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What triggers, often doesn’t pain

LiveMint logoLiveMint 27-05-2014 Sagarika Chakraborty

If newspaper articles could have an entire paragraph dedicated to acknowledgements, I would have thanked my spa therapist throughout that space. It’s not everyday that one gets rebuked on the massage table and finds its relevance in day-to-day business working as well.

It was only recently that I lay there under her nimble fingers and tried to explain to her to pay more attention to the pain points on my shoulder. In return, she rebuked me for ignoring the root of the pain (trigger point addressal) and just making do with immediate relief (pain point release).

In my day job as a risk consultant, I could fit in this rebuke in my consulting sheets on business continuity planning (BCP) for corporate houses. BCP, in layman’s terms, helps a company assess the “worst case scenarios” and be prepared with answers much before the questions pop up. However, while every established company has such a plan in place to meet all applicable norms, they often forget to consider the “trigger point” versus “pain point” analysis. As a result, when such policies are called upon for risk mitigation, at the time of crisis, the focus is more on the immediate situation at hand rather than on tracing back the steps to the root of the problem. Quite often, the root is latent (quite like those knots that you cannot feel with the naked hand!), thereby leading the company to wrongly conclude that the pain point and the trigger point are actually the same.

An irate employee, who has been involved in shop floor violence, is often noted to be the root of the problem in case of production loss at a factory on a fateful day. Tackling him is then considered to be the best option to bring the situation under control. However, what is ignored is the reason behind his outburst—whether the grievance building was latent over the years over a policy or an old issue that caused this.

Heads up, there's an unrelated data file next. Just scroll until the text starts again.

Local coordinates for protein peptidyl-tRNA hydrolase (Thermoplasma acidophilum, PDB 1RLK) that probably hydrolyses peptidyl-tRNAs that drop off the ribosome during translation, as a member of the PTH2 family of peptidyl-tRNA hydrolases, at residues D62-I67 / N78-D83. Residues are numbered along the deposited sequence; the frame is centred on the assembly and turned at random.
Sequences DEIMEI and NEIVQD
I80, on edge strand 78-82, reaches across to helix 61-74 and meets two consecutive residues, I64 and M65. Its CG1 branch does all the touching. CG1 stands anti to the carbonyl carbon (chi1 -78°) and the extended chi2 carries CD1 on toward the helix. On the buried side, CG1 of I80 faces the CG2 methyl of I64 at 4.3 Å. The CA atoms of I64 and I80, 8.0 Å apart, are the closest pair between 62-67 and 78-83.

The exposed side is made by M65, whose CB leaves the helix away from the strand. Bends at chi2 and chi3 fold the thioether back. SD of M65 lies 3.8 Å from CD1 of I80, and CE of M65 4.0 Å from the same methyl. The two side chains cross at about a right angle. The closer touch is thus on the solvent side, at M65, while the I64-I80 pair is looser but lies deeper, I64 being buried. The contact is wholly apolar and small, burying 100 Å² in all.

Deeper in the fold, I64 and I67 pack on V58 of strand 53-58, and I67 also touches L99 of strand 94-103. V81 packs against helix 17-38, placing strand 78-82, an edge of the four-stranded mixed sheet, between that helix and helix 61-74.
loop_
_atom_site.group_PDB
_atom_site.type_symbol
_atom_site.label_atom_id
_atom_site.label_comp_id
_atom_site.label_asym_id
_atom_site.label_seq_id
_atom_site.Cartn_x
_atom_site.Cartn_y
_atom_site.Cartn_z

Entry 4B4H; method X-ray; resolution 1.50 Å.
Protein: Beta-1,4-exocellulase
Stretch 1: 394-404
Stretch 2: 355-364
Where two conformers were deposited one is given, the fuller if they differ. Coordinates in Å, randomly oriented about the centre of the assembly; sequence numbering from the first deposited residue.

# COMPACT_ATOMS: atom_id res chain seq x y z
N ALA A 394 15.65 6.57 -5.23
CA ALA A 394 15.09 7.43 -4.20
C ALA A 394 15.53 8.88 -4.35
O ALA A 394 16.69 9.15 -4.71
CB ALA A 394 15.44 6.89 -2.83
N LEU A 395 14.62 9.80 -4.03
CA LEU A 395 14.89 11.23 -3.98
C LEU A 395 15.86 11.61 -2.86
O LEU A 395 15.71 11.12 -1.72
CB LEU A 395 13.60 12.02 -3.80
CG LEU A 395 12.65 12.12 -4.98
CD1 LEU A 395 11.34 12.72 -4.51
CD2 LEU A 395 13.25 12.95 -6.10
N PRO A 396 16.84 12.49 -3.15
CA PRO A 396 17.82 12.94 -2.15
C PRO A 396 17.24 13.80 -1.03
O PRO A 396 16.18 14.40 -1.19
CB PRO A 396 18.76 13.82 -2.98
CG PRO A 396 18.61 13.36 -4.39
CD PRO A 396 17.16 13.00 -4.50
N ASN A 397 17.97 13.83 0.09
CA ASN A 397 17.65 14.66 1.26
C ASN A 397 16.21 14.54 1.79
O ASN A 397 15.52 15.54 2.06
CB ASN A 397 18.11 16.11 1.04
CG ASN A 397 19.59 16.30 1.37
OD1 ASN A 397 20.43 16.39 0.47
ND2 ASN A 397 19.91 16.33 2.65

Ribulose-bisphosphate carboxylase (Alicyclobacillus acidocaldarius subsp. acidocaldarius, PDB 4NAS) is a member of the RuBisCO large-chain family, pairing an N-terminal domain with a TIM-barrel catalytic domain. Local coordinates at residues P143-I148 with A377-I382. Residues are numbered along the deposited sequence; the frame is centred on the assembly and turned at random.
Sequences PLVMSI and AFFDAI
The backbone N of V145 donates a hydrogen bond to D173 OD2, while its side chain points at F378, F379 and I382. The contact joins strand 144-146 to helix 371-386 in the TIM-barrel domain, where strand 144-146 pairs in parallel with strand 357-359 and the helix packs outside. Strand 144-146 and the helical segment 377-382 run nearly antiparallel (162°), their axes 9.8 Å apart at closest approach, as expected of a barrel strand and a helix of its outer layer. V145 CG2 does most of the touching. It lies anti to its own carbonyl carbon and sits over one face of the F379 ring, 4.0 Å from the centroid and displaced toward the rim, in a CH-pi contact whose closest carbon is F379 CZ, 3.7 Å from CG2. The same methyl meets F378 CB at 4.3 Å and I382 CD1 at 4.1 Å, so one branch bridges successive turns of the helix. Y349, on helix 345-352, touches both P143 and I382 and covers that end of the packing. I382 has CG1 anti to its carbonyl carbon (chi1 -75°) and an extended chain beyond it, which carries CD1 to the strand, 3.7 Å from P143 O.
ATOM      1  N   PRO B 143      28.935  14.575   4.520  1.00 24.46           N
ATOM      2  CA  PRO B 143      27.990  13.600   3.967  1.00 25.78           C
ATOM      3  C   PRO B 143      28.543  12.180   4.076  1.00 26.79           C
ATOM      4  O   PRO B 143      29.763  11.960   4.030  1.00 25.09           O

This is especially pertinent in the Indian scenario, which consists of a large number of small- and medium-sized enterprises, and where a mere employee-related grievance can lead to a complete shutdown of the workplace and result in the firm counting large financial losses.

To analyse such a matter, a risk consultant would work back from such a pain point like a therapist would. In chiropractic treatment, it is said that when a sore tissue is pressed, the radial effect of the pain release leads you back to the trigger location. This is akin to what in consulting we call the tracing back of steps in gap analysis. Such a trace-back often leads us to policies or processes, which though never caused any dissatisfaction on the face of it, helped slowly build on a pressure cooker like situation that erupted in a completely different terrain.

The solution is simple—to not look for an all-encompassing one, and instead to realize that there has to be continuous monitoring through periodic review of policies for any BCP to be rendered effective.

In recent times, a few organizations have come up with what is called a plan maintenance schedule, which helps identify trigger points and make note of the same, instead of the traditional view of tackling pain points. In such a mechanism, quite often, no immediate action is taken post identification of the trigger points. Instead, a decision tree is drawn up to identify all those related areas where such a trigger might radiate into and anticipate the kind of business losses a worst case scenario may cause. A BCP manager can then take a call as to whether any change is required in the identified policy keeping the business demands in mind.

A company that subscribes to the true spirit of BCP stands by the notion that there are no “out of scope gaps” but only oversights that prevent us from identifying the trigger points that cause discomfort. A sore muscle often reacts too late and it is only after the oxygen and nutrition supply has been cut off, that the pain sets in.

In an organizational framework, such a situation might be equally damaging as it is to a human body. Time is right, thus, to trace a few steps back and understand what caused the pain, rather than rubbing over the sore spot and hoping it will go away. Rest, I feel the massage table brings out the thinking risk consultant in me and it’s time I ask my boss to sponsor the membership that the neighbourhood spa is offering!

Sagarika Chakraborty, associate director-western region, Pinkerton India.

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